We had the good fortune of connecting with WOAC and we’ve shared our conversation below.
Hi WOAC, every day, we about how much execution matters, but we think ideas matter as well. How did you come up with the idea for your business?
Work of Art started with all the little things: a group of friends, a desire to bring a smile to people’s faces, and some squares of paper. We won’t lie—as inexperienced high school sophomores, we had no idea what we were doing. In the beginning, our ideas weren’t too far from your average art club (i.e. making crafts to take home); we just wanted to do what we loved. But, as the year went on, it came to our realization that a lot of creating (especially when it came to visual arts) was individualistic. While there’s nothing wrong with operating alone, we wanted to see what would happen if we created a space where art was collaborative, both at and beyond school. We hoped to use what made us happy to bring happiness to the communities around us. Thinking pragmatically, the reality is that our reach is still quite small, but that’s why we keep moving one step at a time! Like when one creates a work of art, Work of Art takes risks. From displays at the library highlighting elementary school art to free virtual art camps, WOAC thinks outside of the box Now, our concept has become quite simple once again: to serve through creativity.
Can you give our readers an introduction to your business? Maybe you can share a bit about what you do and what sets you apart from others?
It’s impossible to say everything in Work of Art has always gone smoothly. Like every other startup, it was a leap of faith into the dark. Even when WOAC was just a small club at Jasper High School, there were a lot of challenges. It might sound cheesy, but one of the biggest obstacles we faced was ourselves. There were an abundance of moments where our own doubt would creep in. In the first few months, we constantly worried if anyone would show up to our meetings, if people would take us seriously, and if what we were doing was really making an impact. However, the truth is, we couldn’t expect to make a giant difference on the get-go and being stuck on those concerns wouldn’t better us in any way. So, we decided to have fun, focus on our own growth, and be persistent with our goals. Unfortunately, that resolution was only the tip of the iceberg, as we soon had to decide: persistent in which direction? Though it’s true that you miss all the shots you don’t take, it’s also important to plan those shots so you don’t take on more than you can handle. In the beginning, our miscellaneous projects were all over the place—we didn’t have a clear goal in mind and were simply doing things for the sake of it. Now, we’ve zoned into a structure including virtual art camps and drives, which works much better and aids so much in consistency. Along the way, we’ve discovered all the abundance of technical aspects involved in managing a community service organization that we really never thought that much about before, from the importance of good communication and leadership to the value of trust within teamwork. After a very successful series of virtual crafting/ art camps last year, we are excited to be offering weekly courses in drawing, crafting, design, etc. via zoom in the coming summer and fall. The goal is to make creative education accessible, and if anything, the past year has taught us how we can utilize technology to achieve it. All in all, WOAC will continue learning alongside the students that better it.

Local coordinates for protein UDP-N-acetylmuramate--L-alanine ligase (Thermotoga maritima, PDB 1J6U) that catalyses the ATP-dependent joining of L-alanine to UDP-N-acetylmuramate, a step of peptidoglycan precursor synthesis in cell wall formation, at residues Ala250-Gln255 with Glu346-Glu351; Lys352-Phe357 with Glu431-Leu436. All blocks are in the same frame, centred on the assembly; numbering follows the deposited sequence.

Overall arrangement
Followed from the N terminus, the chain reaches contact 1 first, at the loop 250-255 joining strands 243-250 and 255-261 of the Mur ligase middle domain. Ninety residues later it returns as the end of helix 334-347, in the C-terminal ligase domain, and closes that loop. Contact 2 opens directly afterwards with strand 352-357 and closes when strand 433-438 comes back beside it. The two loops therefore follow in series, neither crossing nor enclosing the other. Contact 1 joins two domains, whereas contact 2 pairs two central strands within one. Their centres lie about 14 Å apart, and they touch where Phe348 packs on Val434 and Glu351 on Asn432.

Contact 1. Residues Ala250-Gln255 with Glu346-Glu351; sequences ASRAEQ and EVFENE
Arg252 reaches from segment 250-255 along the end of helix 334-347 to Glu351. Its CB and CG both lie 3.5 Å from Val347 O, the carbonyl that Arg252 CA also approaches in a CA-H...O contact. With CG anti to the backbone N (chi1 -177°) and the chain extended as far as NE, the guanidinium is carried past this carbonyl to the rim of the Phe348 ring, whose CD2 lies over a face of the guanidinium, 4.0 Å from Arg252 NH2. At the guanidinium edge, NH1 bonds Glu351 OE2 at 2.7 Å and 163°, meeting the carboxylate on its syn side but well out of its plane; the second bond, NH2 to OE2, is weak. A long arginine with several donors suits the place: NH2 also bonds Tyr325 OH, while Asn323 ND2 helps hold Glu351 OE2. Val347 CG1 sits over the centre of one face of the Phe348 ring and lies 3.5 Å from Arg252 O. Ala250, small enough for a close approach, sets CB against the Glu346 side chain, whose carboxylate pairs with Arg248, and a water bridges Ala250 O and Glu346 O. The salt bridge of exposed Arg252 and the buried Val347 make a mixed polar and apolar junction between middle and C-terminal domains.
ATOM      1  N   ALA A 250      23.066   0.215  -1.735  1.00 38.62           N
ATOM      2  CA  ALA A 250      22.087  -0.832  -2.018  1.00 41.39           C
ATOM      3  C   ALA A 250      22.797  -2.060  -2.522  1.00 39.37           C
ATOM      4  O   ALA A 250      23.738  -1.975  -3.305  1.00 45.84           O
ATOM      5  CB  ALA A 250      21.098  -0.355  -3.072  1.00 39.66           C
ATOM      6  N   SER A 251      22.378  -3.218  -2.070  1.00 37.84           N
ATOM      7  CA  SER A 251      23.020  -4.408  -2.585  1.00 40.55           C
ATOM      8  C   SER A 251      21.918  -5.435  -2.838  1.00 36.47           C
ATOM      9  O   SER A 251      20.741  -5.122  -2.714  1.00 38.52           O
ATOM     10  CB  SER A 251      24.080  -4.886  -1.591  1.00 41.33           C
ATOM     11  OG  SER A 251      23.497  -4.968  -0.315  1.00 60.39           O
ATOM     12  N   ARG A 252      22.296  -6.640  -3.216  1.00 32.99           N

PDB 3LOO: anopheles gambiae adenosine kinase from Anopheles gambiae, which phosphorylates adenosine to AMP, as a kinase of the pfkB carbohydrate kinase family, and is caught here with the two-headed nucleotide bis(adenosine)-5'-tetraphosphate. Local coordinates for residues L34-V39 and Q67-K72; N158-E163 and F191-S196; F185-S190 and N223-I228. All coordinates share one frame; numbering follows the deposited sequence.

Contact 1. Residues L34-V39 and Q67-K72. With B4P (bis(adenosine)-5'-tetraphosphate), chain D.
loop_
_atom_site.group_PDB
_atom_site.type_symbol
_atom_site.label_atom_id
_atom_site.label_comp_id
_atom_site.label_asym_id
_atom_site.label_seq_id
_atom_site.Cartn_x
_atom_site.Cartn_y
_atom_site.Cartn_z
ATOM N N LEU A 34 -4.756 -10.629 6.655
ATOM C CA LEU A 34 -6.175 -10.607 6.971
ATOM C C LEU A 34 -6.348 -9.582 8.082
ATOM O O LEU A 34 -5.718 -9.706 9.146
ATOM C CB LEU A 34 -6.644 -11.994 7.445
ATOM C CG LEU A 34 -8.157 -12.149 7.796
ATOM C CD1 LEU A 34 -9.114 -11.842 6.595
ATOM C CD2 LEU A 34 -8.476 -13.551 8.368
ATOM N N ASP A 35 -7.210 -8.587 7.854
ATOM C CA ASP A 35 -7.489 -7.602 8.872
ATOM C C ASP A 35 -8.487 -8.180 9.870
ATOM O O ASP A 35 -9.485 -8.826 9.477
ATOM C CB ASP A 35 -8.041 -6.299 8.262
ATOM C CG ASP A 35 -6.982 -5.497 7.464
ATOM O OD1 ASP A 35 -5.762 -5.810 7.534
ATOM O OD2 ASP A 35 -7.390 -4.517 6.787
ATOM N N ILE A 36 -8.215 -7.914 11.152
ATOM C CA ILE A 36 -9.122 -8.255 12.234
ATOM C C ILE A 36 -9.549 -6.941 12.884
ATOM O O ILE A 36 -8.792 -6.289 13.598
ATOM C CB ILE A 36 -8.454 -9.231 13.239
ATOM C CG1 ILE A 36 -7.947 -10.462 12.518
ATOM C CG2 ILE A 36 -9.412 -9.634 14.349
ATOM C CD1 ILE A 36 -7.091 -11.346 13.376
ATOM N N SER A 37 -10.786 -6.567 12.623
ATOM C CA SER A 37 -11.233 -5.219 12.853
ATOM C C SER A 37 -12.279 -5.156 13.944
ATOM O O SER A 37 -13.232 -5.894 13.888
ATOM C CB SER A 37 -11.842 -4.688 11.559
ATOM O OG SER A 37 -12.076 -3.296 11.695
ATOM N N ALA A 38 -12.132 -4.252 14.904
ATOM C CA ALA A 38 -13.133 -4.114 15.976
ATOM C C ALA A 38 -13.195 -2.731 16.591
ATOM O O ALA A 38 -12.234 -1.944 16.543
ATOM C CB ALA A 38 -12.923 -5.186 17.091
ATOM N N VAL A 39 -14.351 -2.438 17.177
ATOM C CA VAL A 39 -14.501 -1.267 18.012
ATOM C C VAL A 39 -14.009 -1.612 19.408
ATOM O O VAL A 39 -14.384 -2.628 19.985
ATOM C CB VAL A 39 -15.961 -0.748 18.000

If you had a friend visiting you, what are some of the local spots you’d want to take them around to?
Truly the Dallas Fort Worth area is so diverse it’s hard to say there’s a perfect itinerary but we’re proud of the work we’ve done around here, so Work of Art would love to show you around. We would take them around Plano to all the places we have made an impact such as where it all began: in the Haggard library. There we conducted out first projects, a collage of elementary school students’ art answering the prompt “Who Am I?”. Up next would be Hope Healthcare whom we’ve frequently partnered up with to create little bits of happiness for its residents. We truly believe that even the most simple arts and craft project can bring a smile to your face and that’s what we’re aiming for to brighten your day through one creative project at a time. Finally would be Minnie’s Food Pantry where we had our latest project to create coloring book kits for the holiday season. Another part of town we would love to show are the local businesses. After all, Work of Art started as a small club right here in Plano, and without the help of local businesses we would not have made it to where we are today.
The Shoutout series is all about recognizing that our success and where we are in life is at least somewhat thanks to the efforts, support, mentorship, love and encouragement of others. So is there someone that you want to dedicate your shoutout to?
Work of Art would like to dedicate this shoutout to Mrs. Poovey, who teaches biology at Jasper High School, and Mr. Pitts, who teaches calculus at Plano West Senior High. Thank you Mrs. Poovey, because without your help WOAC would have never gotten on its feet. You truly made our first year an amazing experience; we couldn’t have asked for a more wonderful mentor. Thank you Mr. Pitts for making possible for WOAC to continue developing in senior high. Your willingness to help during all those lunches gave us the ability to drive WOAC forward, maturing it to what it is today! We appreciate both of you amazing teachers with all our hearts.